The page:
In my experience, one of the quickest ways to catch the current flu/cold/enter name of any other contagious illness here, is to fly. I was 15 when I traveled by plane the first time. I’d joined chorus in high school so I could go on the chorus and band trip with my friends. I couldn’t sing to save my life, but that didn’t figure into my equation. Soon after disembarking from the plane, I discovered that I’d lost my voice somewhere in the air space between Massachusetts and Florida. My choral companions were quite pleased with this fortuitous event since it meant their chances in the competition were markedly improved without my off key warble in the mix.
There are many reasons cited as the explanation of why airplanes and airports encourage contagion. The most common one I’ve heard is recirculated air, but the sheer quantity of people who pass time, long or brief, in a major airport on any given day is astounding. On average 190,000 people pass through Chicago’s O’Hare airport, and 165,000 through LAX in a single day (I can’t entirely vouch for the quality of these statistics, but they sound believable). What are the chances that a few of those people have some unpleasant bacteria or virus hitching a ride?
Researchers in MIT’s Civil and Environmental Engineering department created the above simulation showing how a contagion spreads through mass air travel (US based airports only) in the early days of an epidemic. Their research highlights the airports that serve as nexuses. The reason why these airports serve as a feeder pool is quickly evident – they are simply the busiest travel hubs. If you fly with any regularity, that airport where you would most likely catch a connecting flight, it’s on the list. JFK, LAX and Honolulu came out on top.
This isn’t the first time a predictive model has been created to map the spread of disease, but this one took some different approaches:
Unlike existing models, the new MIT model incorporates variations in travel patterns among individuals, the geographic locations of airports, the disparity in interactions among airports, and waiting times at individual airports to create a tool that could be used to predict where and how fast a disease might spread.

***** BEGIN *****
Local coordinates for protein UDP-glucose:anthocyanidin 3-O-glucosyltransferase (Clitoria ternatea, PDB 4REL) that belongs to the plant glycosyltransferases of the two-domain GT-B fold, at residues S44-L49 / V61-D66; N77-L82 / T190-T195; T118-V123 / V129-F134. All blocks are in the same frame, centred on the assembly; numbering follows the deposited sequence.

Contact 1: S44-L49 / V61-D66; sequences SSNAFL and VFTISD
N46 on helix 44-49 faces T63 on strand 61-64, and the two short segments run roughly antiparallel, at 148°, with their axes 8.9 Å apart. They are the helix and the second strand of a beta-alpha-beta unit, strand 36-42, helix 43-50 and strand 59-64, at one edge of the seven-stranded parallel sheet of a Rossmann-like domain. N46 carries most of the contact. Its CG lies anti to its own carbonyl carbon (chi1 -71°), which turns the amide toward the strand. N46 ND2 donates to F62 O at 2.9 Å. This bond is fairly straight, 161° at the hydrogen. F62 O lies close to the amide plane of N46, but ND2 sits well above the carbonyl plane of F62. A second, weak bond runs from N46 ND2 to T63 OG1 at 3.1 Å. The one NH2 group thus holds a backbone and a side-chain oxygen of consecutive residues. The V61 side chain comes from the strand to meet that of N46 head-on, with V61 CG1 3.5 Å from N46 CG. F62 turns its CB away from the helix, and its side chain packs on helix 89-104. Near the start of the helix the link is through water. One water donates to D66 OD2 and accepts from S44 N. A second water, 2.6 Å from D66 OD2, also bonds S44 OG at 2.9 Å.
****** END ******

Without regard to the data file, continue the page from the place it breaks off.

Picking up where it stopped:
Ruben [Juanes, the ARCO Associate Professor in Energy Studies] studies of the flow of fluids through fracture networks in subsurface rock and the research of CEE’s Marta González, who uses cellphone data to model human mobility patterns and trace contagion processes in social networks[. This research] laid the basis for determining individual travel patterns among airports… Existing models typically assume a random, homogenous diffusion of travelers from one airport to the next.
[P]eople don’t travel randomly; they tend to create patterns that can be replicated. Using González’s work on human mobility patterns, Juanes and his research group… applied Monte Carlo simulations to determine the likelihood of any single traveler flying from one airport to another.
Your first thought may be “I need to change my layover” or “I guess I should buy one of those face masks that Michael Jackson used to wear” but I’d suggest some simple hand washing, resisting the urge to bite your nails (yeah – one of my bad habits), eating that french fry you dropped on the TGI Friday’s table – you get the idea. On the bright side, this research may help determine how to improve the distribution of vaccines to dampen the spread of illness. So, if you do get sick while you’re traveling, think if it as taking one for the team.
- via MIT News